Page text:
Lives of their own to live

I watched a Timeshift documentary on BBC4 called ‘A Day at the Zoo‘. The experts commented lightheartedly on the early days of zoos, when you could hire a stick to prod the animals to make them do something of interest, when they used to feed them rum and buns, and when they used to live out their days behind bars in small concrete enclosures. Gerald Durrell used to procure for these zoos, but he soon noticed that the animals were dying and the zoos considered them replaceable commodities. So he stopped providing for them and instead changed the paradigm with his conservation zoo in Jersey. The punters began to feel uncomfortable with animals behind bars and the safari park was born. It then took a further while for people to cotton onto the fact that animal welfare isn’t all about space, and space can be territory which feels invaded when a bunch of cars drive through it. Andy Hall, the documentary’s director, gave the briefest possible airtime to Liz Tyson, director of the Captive Animals Protection Society. She was the only critic of zoos.

I’ll give her a bit more attention. If you wouldn’t visit a live animal circus, then don’t visit a live animal event this Christmas. And that goes for Ilford which has reindeer and penguins. So pledge not to visit any live animal events this Christmas time.

In today’s Metro was a feature on the loneliness of older people. The older I get the more conscious I become that society is organised around a productive workforce which, if not exactly valorised, is central and provided for first and foremost. The Equalities Act is a triumph of accessibility but it can’t in itself nourish the soul. Alert to animals in the media, I noticed a paragraph about a charity which brings dogs into contact with people with severely limiting conditions who live in care homes – this jumped out:

“She added: ‘The general public often shy away from the unattractive sight of old age and all that it brings. The dogs don’t mind what you look like, what you smell like, if you can speak to them or not, or if your hands don’t work properly.’”

This really confused me. As a surrogate for human contact it would be terribly sad. And I don’t get it – children foul themselves and are incompetent. Dogs themselves smell awful and like rolling in crap. What is going on here? That said, who wouldn’t want to cuddle with any friendly mammal, just for its own sake? But if I were older and alone this Christmas I’d prefer to go to Cafe 104 in Barkingside for Christmas cheer, laid on for me, for free. How generous. And they’ve always been vegan-friendly to me.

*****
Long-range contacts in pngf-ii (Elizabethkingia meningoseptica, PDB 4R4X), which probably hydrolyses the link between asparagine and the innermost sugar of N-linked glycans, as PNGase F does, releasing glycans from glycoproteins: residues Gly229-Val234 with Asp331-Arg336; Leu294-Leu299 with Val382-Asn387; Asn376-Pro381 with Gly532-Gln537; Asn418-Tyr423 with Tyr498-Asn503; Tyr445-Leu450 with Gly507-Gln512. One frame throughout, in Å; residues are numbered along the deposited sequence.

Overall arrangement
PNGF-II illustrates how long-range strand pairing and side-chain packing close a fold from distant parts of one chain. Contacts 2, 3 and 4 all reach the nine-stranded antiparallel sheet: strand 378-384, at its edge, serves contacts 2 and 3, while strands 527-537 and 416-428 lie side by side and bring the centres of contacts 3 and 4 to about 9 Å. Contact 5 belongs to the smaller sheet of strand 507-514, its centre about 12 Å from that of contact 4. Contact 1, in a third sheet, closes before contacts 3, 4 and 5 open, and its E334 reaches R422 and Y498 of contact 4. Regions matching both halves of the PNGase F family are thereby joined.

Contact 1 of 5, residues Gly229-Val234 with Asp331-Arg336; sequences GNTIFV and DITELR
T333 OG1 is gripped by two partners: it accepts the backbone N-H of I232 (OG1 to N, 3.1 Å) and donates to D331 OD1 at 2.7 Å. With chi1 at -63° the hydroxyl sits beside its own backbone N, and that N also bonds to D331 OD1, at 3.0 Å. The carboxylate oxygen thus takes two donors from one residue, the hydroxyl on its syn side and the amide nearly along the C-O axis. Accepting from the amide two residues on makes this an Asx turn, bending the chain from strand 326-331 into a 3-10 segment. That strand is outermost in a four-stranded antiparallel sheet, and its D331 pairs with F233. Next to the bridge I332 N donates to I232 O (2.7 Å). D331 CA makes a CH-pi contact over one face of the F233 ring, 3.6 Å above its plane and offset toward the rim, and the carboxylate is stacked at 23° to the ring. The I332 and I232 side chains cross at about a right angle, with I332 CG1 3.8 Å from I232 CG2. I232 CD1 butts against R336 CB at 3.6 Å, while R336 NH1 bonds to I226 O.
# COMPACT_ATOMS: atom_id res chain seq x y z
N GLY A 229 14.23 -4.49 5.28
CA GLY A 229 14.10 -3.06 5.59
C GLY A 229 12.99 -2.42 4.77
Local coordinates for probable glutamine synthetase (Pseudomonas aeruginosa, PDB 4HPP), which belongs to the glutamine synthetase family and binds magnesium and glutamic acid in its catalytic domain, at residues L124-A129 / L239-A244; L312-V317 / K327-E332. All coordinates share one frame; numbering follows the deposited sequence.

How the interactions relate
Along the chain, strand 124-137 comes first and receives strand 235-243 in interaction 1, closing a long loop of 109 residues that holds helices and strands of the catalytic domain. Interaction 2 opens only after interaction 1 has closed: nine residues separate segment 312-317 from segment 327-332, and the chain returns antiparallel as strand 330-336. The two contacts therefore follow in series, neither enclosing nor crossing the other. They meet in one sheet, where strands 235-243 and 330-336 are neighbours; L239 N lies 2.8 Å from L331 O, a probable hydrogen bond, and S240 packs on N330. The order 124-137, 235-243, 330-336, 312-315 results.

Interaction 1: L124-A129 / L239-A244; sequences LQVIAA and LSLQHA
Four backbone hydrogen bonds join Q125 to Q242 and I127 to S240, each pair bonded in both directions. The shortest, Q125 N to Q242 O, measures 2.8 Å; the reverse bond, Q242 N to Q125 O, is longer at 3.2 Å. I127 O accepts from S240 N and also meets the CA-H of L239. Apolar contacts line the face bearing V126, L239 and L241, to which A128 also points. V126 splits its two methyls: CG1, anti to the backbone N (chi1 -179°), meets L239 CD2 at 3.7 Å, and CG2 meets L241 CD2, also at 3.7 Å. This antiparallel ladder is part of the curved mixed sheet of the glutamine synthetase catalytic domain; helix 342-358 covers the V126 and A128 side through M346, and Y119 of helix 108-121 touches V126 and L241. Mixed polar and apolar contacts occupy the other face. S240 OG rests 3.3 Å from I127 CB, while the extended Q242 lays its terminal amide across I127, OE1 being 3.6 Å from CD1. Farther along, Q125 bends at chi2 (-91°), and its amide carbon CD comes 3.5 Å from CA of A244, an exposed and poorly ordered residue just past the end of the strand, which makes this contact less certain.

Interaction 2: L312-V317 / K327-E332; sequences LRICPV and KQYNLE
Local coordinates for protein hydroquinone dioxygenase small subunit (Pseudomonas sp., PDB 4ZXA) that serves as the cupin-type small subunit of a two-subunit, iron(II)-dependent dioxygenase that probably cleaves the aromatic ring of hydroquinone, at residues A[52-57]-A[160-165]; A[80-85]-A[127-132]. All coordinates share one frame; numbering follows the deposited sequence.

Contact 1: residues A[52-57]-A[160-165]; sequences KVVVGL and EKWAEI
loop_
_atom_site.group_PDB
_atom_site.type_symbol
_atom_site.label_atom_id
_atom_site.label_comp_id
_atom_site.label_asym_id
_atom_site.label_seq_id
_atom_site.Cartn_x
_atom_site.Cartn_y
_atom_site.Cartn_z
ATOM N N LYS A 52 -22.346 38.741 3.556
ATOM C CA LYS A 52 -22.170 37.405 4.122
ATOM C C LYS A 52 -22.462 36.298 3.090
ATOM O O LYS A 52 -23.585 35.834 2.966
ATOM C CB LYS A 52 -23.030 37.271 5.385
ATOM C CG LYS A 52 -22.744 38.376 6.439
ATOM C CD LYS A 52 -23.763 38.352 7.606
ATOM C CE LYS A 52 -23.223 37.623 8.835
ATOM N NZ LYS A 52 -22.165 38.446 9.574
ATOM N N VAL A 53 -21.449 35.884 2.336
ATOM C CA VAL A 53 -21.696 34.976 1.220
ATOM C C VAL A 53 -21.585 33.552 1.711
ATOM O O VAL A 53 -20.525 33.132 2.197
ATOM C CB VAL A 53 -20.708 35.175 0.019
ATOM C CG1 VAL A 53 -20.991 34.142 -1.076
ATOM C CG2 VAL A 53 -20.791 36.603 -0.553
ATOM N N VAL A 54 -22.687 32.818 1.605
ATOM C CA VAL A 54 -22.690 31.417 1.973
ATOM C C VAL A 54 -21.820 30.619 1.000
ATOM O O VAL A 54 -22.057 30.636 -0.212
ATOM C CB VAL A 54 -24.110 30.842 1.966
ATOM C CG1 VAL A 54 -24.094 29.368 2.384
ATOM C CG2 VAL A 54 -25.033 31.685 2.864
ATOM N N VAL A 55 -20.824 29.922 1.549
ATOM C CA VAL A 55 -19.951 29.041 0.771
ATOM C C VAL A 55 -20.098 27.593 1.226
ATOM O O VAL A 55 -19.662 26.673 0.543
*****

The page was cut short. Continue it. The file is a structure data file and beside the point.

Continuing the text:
This is installment #14 of my ‘daily’ blogpost for World Vegan Month. In search of the winning formula I’ve departed from sections Consumption, Animals in the Media (formerly ‘News’), and Encounters – but how about I just do a quick recap.

Encounters. I was unsurprised that the Hamas has acquired a couple of trophy lion cubs and named them after things that kill Israelis. Pathetic. In other news mice have made a home on my floor, which is quite impressive given that hardly any of the building is in contact with the ground. Half the office is concerned about ‘infestation’ and ‘vermin’ and the other half is making trade unionist quips about their core hours of work and the need to use the bookable space system. I am trying to drop fewer crumbs, to make the place less attractive as a habitat.

Animals in the media. See above.

Consumption. Yesterday at Kings College London I had 6 bourbon creams followed by a lunch of crudites, houmous, pitta and olives in their own herbed oil. Just what I needed. And fruit. For breakfast I’d had a banana from M&S in Chancery Lane for 13p – I’d have paid more for Fairtrade. For dinner a Goodlife nut cutlet, red onion gravy with aforementioned freegan denatured seasoned cooking wine out of a box, carrots, frozen beans, frozen peas and small knobbly potatoes. More of the same for lunch today, packed up. And for breakfast I’m onto a new kilo of Sainsbury’s Fruit & Fibre, mixed with Co-op Maple and Pecan crunch cereal, which has become vegan. Then I accidentally ate a large bag of Co-op salt & vinegar chipsticks so dinner was a quarter of a cabbage, a carrot – both steamed – and a nut cutlet – no potatoes. Then some Green & Black lemon chocolate. I think it’s the cold. Tomorrow will be Vegetarian Choice sausages with more cabbage, carrot and potatoes. No time to chef it up – it’s tasty as it is, anyway.


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